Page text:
Our second report is released! Now, you can use Evidently to explore the changes in your target function and model predictions.
What is it?
The Data Drift report we released earlier helps you detect the change in model features. Similarly, you can look at how your model predictions and target evolve.
When you know the ground truth (i.e. actual labels or values), the report helps you explore the change and understand how to adapt. If it is not available, you can use this new report to detect model decay in advance.
Basically, it is a way to answer the questions quickly:
- Does the model target behave similarly to the past period?
- Do my model predictions still look the same?
If anything changes, you can further explore:
- What exactly has changed?
- Which features are likely to contribute to the shift?
- Are there any new data segments to pay attention to?
How does it work?
Once again, you need to prepare two Pandas DataFrames. The first one is your Reference dataset. Usually, this is the data you use to train your model. The second is the most recent Production data.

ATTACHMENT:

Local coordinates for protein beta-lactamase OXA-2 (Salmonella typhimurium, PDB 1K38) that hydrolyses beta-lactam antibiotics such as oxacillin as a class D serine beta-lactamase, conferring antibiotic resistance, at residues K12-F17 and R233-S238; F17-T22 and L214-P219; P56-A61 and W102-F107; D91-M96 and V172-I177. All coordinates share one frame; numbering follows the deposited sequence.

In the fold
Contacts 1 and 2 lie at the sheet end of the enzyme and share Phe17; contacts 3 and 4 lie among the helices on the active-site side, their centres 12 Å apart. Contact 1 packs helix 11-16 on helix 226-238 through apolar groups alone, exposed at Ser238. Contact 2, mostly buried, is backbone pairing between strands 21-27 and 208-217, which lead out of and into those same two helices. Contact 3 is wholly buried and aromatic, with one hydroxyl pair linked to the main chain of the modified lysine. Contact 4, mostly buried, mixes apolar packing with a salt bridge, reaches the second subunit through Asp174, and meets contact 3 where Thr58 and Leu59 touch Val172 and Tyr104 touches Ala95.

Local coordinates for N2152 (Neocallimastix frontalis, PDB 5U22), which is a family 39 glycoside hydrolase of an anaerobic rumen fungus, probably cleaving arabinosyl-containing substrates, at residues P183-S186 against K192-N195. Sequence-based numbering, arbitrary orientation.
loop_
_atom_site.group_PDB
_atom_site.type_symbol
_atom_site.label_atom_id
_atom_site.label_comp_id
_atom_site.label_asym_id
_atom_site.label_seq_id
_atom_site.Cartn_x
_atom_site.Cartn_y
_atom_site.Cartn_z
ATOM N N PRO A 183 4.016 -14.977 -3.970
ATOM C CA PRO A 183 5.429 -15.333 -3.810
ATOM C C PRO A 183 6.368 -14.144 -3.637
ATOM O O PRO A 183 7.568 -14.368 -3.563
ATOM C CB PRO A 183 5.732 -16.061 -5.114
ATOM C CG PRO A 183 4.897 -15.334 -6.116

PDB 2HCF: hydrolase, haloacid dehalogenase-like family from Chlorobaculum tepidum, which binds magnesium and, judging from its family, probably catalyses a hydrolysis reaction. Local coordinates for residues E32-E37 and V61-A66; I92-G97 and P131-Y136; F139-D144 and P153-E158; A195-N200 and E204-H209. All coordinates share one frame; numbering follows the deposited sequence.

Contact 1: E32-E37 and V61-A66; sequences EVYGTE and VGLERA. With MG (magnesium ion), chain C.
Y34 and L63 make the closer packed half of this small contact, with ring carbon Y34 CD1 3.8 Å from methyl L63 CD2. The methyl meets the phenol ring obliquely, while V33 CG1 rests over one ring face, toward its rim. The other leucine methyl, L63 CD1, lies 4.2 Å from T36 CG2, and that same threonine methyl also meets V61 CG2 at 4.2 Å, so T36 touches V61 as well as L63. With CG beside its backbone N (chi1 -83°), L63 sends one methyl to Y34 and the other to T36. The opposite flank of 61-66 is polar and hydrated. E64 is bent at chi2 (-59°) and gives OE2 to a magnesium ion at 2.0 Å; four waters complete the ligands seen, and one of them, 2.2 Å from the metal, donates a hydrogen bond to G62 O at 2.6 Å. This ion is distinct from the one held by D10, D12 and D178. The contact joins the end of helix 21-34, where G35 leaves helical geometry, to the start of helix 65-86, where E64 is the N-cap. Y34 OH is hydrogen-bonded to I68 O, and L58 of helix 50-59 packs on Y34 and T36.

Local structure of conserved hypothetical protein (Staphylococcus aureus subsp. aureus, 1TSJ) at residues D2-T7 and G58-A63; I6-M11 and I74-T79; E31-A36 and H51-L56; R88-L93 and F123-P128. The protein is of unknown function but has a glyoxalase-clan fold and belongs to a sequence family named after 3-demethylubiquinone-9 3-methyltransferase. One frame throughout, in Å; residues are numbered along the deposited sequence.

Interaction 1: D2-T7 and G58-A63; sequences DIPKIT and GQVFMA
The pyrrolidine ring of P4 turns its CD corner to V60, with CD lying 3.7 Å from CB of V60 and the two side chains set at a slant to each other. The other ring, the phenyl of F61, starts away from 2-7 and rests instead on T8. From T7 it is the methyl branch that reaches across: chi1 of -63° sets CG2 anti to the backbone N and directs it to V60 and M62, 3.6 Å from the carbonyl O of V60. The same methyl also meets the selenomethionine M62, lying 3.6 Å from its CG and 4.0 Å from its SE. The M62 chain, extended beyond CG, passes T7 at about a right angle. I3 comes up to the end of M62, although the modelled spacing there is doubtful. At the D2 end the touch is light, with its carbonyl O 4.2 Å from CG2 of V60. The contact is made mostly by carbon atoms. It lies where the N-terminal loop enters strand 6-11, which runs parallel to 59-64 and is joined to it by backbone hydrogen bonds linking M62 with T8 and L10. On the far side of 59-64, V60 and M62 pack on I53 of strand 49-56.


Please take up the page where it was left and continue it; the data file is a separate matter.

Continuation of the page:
These data frames can include only the predicted values, only actual values, or both.
Based on what you predict, you can choose between two report types:
- NumTargetDrift works for any problem statement where you predict a numerical target. It can be a regression, a probabilistic classification or a ranking task.
- CatTargetDrift applies to cases where your target is categorical. For example, a binary or a multi-class classification.
Select the report type, and all plots and insights will be served!
Numerical target drift
For Numerical Target Drift, your report will first show the comparison of target distributions:
If no drift is detected, most likely you are good to go. Nothing major is going on.
In this example, the tool has detected a drift (based on the two-sample Kolmogorov-Smirnov test at a 0.95 confidence level).
When this happens, you'd want to see the main changes quickly. The tool does just that. It plots the target values from Reference and Production datasets for visual comparison. We use index or DateTime, if available.